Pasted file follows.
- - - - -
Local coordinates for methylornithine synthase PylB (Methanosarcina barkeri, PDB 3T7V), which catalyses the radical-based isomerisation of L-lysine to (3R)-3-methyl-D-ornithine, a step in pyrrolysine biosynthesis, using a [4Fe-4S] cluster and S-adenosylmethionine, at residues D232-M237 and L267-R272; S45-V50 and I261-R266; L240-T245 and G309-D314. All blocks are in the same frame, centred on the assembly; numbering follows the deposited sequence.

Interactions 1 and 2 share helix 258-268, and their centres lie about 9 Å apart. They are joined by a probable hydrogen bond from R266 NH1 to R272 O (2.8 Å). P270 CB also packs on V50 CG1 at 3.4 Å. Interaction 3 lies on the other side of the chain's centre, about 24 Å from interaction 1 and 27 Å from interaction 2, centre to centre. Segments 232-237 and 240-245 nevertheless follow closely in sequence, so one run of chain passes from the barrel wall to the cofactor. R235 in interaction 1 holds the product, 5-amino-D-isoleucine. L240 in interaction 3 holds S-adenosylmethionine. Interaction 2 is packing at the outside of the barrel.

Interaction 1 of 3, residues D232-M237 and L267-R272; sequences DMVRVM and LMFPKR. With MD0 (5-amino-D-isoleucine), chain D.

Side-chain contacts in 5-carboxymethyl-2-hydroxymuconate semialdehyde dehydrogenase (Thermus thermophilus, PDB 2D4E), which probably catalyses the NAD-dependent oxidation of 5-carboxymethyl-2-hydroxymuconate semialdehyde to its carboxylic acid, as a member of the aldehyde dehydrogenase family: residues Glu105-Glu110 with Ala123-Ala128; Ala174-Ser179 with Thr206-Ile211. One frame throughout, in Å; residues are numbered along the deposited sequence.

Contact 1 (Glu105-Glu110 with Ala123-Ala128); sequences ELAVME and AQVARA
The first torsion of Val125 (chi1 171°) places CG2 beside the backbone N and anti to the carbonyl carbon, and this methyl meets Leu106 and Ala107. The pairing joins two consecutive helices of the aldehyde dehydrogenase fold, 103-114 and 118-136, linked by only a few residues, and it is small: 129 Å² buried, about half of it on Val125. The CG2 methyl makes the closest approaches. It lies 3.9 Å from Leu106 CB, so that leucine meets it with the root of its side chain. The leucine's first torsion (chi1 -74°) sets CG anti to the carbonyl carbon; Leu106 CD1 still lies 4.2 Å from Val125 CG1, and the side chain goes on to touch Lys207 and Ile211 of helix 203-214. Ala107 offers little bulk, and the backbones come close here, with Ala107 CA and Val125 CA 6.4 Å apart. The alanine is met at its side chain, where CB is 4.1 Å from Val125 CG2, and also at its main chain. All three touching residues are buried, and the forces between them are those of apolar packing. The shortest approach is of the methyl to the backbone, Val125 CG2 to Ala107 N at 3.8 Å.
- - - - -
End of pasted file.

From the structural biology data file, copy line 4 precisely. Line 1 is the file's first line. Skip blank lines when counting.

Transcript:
Side-chain contacts in 5-carboxymethyl-2-hydroxymuconate semialdehyde dehydrogenase (Thermus thermophilus, PDB 2D4E), which probably catalyses the NAD-dependent oxidation of 5-carboxymethyl-2-hydroxymuconate semialdehyde to its carboxylic acid, as a member of the aldehyde dehydrogenase family: residues Glu105-Glu110 with Ala123-Ala128; Ala174-Ser179 with Thr206-Ile211. One frame throughout, in Å; residues are numbered along the deposited sequence.